A mellow (hued) Othello

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John_Ortiz_and_Philip_Seymour_Hoffman_in_Othello.jpgMy New Yorker reading is irregular these days.  The magazine has gone downhill (in my opinion) and, since I've gone across the hill and around the bend in the river - to India or Kenya or wherever - the issues sometimes take months to find me.  (Yes, I do occasionally read it online, but I dislike The New Yorker's online edition.)  All of which is to say, I just got around to reading a Hilton Als' review from last October, and not withstanding its vintage, I'm going to weigh in and comment.

Als was reviewing Peter Sellars' production of Othello, starring John Ortiz as the title character and Philip Seymour Hoffman as Iago.  In a provocative move, Sellars' cast a Latino (Ortiz) as Othello, rather than casting a black actor (or even more traditionally, a white-actor-in-blackface).  Als didn't think much of this choice:

Shakespeare's music . . . is not distinct from his narratives or from the actors' behavior; we need to both see and hear his characters' intentions.  Which means, unavoidably, that Othello must be black.
Considering that, earlier in his review, Als quotes the Shakespeare scholar Daniel Vitkus saying that, in 1604, when Othello was written, "black skin color was understood . . . primarily with symbolic logic," Als has made a pretty dense pronouncement.

In fact, Othello wasn't black.  He was a Moor - a man originally of North African origin.  North Africans don't look like what Americans typically identify as "black."  ("Black" in this sense usually indicates a person from - or with ancestors from - sub-Saharan Africa.)  Often, the skin tone of North Africans is consistent with that of people from the Middle East or, say, Latin America.

Othello's many references to Othello's blackness were not, in their original intent, entirely literal.  As Vitkus suggests, the references are symbolic.  When Desdemona's father, Brabantio, complains about "an old black ram . . . tupping . . . [his] white ewe," "black" is not so much a description of Othello's skin, as it is of his soul.  Brabantio thinks Othello is evil.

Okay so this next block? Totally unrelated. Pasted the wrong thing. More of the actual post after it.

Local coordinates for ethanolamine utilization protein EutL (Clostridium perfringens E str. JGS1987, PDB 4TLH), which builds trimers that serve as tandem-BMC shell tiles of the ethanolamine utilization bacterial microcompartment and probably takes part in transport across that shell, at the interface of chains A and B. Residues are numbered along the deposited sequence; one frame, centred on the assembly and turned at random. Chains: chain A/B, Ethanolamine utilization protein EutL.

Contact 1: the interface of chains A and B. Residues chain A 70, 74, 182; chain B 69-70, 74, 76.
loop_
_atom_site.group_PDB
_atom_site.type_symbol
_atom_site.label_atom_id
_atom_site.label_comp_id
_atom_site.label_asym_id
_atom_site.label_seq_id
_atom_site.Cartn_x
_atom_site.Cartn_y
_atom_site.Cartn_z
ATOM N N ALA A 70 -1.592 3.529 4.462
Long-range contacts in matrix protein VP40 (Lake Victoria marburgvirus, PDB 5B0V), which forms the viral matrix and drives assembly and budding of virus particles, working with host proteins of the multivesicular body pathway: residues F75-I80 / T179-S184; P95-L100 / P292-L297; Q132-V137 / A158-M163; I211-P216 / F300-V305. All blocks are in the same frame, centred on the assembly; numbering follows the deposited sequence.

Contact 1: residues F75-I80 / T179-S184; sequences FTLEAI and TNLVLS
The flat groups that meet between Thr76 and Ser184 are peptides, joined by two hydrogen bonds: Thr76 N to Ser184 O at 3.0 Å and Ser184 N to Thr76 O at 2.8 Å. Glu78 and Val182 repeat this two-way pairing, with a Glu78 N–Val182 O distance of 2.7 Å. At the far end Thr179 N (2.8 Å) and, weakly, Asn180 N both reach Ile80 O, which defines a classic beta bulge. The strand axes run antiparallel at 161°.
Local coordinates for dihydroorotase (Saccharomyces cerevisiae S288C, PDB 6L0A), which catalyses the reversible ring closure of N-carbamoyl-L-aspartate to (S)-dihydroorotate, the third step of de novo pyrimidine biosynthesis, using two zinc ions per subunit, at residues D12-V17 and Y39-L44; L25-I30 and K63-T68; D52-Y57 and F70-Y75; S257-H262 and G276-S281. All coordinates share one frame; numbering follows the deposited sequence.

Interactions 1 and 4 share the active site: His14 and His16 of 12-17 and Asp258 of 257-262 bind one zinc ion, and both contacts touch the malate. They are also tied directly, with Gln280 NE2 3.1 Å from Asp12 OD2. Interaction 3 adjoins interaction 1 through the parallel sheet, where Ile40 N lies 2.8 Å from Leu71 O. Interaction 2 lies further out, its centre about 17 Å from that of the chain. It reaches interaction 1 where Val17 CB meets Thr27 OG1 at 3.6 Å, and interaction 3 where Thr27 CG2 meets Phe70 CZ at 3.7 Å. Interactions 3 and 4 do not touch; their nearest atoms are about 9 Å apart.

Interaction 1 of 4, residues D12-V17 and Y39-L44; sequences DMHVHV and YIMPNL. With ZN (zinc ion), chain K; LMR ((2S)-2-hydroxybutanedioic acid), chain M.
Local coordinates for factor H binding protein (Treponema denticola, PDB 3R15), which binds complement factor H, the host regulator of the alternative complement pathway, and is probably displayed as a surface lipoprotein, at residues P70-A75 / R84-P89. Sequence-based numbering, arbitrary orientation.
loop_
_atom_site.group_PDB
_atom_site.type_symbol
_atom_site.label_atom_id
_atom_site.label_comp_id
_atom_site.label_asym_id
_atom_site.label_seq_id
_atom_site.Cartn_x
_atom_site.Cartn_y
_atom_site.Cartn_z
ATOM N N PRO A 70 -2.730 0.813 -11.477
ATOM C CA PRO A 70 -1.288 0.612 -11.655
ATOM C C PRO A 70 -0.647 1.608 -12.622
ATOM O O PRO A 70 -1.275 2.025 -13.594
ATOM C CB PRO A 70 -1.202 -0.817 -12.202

This Elizabethan use of "black" finds echoes in the way Americans used to classify people as "black" according to the "one drop" rule.  People who could pass for white (e.g., Homer Plessy, of Plessy v. Ferguson fame, or Anatole Broyard) would have been labeled "black" under this definition.

To understand these mindsets of the past - the Elizabethan pseudo-spiritual, and the American pseudo-genetic - we must witness what actually happened: white people calling someone "black" who, to our eyes, isn't.  Sellars' casting gave audiences that experience.

If Als had his way, audiences would be limited to an interpretation of Othello that is narrow, ahistorical and unimaginative.  Als' critique self-righteously insists that the provincialism of current thinking is exclusively correct.  For all the harm Als' perspective does to Othello, reducing and diminishing the character, I can only think that Iago would approve.

(Image of Philip Seymour Hoffman and John Ortiz from The New York Times)

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This page contains a single entry by Maya published on April 24, 2010 1:09 PM.

The color of morality isn't Red was the previous entry in this blog.

Of wisdom and imperial ambivalence is the next entry in this blog.

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